I had great plans of taking a Montessori approach to teaching K the sounds and letters of English. I intended to carefully introduce the written alphabet (lower case only) in an ordered manner, focusing on only the phonetic sounds and ignoring the letter names for now. What I didn't take into account was K teaching himself the alphabet...

Due partly to the alphabet song being on several CDs we have, and largely to one of K's favourite toys, he can now recognise and name all the letters of the alphabet with ease, lower and upper case. It's not a great picture of it, but here is The Toy That Taught My Son The Alphabet:

One of Mum's great Oxfam finds, it has buttons to press and it makes noise, so it was bound to be a winner with K. Above each button (shaped like the letters of the alphabet) there is a picture of something beginning with that letter, and the name of that thing is also written there. The toy has several different games and at first K amused himself by pressing buttons in response to questions like 'Where is the letter 'a'?' and 'Where is the apple?'. Once he'd mastered that though, he was determined to play the spelling game. I suggested that answering 'How do you spell 'apple'?' might be a bit beyond K's capabilities, but he simply made me answer instead. As I did it, I pointed out that the words were written on the toy and that I was pressing the same letters in the same order.

Having figured out what I was doing, K soon got the idea, carefully pressing each letter he saw written under the pictures mentioned. With practice he soon memorised some of the shorter words (cat, dog, yo-yo) and can now remember a lot of the long ones too (xylophone, umbrella). Even when he's not playing with that toy I sometimes catch him chanting 'u-m-b-r-e-l-l-a, umbrella!'. Now I'm not quite such an obsessed parent that I believe he truly knows what he's doing when he's 'spelling' - it's obviously just rote memorisation. But he is very interested in the written word now, pointing out letters he sees when we're out and about, and short words he recognises in his books. We do need to move on to phonetics though - ask him to spell 'cow' and he'll reply 'o-x'....

Sunday, 14 November 2010

Last day for free shipping!

Don't forget that today is the last day of the shipping sale in my shop!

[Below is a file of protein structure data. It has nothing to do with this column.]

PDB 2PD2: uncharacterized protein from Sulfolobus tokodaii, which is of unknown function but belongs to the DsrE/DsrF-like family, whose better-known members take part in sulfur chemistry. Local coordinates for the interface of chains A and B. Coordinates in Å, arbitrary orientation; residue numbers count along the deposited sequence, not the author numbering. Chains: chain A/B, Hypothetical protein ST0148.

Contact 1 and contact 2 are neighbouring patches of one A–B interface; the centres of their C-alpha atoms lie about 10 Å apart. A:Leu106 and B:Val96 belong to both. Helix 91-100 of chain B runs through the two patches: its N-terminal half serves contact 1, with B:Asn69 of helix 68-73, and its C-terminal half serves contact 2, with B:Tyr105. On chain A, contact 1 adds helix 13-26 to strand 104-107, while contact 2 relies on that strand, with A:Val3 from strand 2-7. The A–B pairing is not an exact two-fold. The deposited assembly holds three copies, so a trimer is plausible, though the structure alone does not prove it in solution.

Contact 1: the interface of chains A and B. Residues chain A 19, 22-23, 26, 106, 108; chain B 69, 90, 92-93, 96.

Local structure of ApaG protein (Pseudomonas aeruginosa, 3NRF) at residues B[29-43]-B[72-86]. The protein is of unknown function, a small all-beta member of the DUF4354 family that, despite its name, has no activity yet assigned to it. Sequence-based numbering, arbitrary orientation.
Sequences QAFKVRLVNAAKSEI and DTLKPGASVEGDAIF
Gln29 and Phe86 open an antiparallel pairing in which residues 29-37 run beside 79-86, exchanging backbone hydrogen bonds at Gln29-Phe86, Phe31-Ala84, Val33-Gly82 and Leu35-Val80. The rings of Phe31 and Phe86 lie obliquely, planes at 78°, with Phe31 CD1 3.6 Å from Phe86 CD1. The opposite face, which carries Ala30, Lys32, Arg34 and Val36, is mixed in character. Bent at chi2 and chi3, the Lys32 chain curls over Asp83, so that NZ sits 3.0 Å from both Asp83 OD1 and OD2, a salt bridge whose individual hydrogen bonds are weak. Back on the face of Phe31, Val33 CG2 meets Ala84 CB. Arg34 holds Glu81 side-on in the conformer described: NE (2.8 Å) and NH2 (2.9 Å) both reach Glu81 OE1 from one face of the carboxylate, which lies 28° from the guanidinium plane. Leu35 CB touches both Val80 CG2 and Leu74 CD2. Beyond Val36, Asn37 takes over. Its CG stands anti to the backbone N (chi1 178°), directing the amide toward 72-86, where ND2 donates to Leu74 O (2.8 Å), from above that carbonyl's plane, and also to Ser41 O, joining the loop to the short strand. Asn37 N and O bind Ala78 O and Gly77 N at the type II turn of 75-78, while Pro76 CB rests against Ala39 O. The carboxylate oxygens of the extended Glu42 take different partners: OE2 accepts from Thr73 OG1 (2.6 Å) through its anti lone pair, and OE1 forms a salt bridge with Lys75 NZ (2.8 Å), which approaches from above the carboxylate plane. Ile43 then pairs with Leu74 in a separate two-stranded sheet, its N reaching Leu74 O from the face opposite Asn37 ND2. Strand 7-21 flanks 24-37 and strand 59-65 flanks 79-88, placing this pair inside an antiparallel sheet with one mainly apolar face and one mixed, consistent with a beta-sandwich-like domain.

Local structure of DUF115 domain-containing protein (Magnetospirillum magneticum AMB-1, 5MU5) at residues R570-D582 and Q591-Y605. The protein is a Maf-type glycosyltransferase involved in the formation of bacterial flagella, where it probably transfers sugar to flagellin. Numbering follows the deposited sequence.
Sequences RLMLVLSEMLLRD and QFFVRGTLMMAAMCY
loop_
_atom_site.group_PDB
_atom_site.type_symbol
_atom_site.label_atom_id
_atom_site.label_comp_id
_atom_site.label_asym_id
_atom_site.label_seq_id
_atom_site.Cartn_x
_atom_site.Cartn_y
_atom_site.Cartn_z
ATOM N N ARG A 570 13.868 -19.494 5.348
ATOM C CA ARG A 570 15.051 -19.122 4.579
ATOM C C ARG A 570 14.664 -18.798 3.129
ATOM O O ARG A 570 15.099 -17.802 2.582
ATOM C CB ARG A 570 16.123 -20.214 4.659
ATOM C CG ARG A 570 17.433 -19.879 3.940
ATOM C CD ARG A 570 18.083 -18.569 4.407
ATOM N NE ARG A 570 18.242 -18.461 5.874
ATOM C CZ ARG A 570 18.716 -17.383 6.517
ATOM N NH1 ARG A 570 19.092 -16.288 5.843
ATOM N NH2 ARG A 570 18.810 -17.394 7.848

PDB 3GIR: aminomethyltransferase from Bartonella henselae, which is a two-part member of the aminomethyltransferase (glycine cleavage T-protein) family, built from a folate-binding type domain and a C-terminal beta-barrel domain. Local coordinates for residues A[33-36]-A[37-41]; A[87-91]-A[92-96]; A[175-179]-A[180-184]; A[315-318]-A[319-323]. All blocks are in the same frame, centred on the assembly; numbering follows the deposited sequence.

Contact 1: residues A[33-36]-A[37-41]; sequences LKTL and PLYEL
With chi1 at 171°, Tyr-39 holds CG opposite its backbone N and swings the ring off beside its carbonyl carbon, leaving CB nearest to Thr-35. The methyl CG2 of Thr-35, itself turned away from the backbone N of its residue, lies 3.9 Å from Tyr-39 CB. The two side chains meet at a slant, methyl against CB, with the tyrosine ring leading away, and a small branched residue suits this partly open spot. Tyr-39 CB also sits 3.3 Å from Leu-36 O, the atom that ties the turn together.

There's free shipping on orders over $20, and half price shipping on smaller orders. The sale applies to everything in the shop (Japanese fabric and craft books) and is on until tomorrow morning. Don't miss out!

Friday, 12 November 2010

'Where in the World...?' Postcard Swap

Last month I joined in a postcard swap organised by Jo at A Bit Of This And A Bit Of That. I sent out 4 postcards and have so far received 3. Everyone I swapped with lives in the States but was assigned a more unusual country to send a postcard 'from'.

Here's what I got...

Thanks everyone! I was allowed to send a card from the country I'm actually in, and made one with a photo I took at Himeji castle last year:

I wonder what kind of swap I can join next...

Sunday, 7 November 2010

Shipping sale in my shop!

I don't want to make you panic, so I'll say it quietly... Christmas is on its way. And if you're planning on giving handmade gifts, now is the time to be buying cute fabric. And as luck would have it, there's a sale on in my shop right now!

*** FREE SHIPPING on orders over $20 ***
*** HALF-PRICE SHIPPING on smaller orders ***

I've been busily restocking the shop over the last week or two, so there are lots of lovely fabrics there to choose from, as well as craft books which would make great gifts too.

All my fabrics are listed as fat quarters - that's a piece of material about 55cm by 50 cm (or 22 inches by 19.5 inches in old money). If you're wondering what on earth you could do with fabric that size, worry not. Orders of more than one piece will be delivered as one uncut piece of material so if you buy 2 FQs you'll get half a metre, and 4 FQs is a complete uncut metre of fabric.

But even one little fat quarter is useful! Over at Sew Mama Sew they spent a whole month suggesting projects and listing tutorials of things to make with fat quarters. Find the details here. A fat quarter of lovely fabric is also a really economical way to make simple projects more interesting, such as adding a pocket to a bag (like Lisa's birthday bag!).

But anyway, go and check out the Shipping Sale! The offer is on for a whole week, until Monday 15th November, and shipping costs will be refunded after purchases have been completed. End of small print!

Saturday, 6 November 2010


Today the city library held its annual giveaway of old books. Anyone could just show up and help themselves to as many as they wanted. I was working this morning but H and K went along and came home with all this:

The library doesn't have many books in English but H managed to find a few to keep me entertained. He also got a lot of travel guides, both for Japan and overseas. If you're planning a trip to Bhutan, Poland or Mongolia, let me know. They also found lots of nice books for K, mainly picture books of animals and vehicles. I have no idea why H, the virtual tee-totaller, brought home 'The Best Bourbon' though...

Later in the day I walked over to the supermarket, passed a neighbour's garden on the way back and came home with these (as in 'she gave them to me', not 'I stole them'):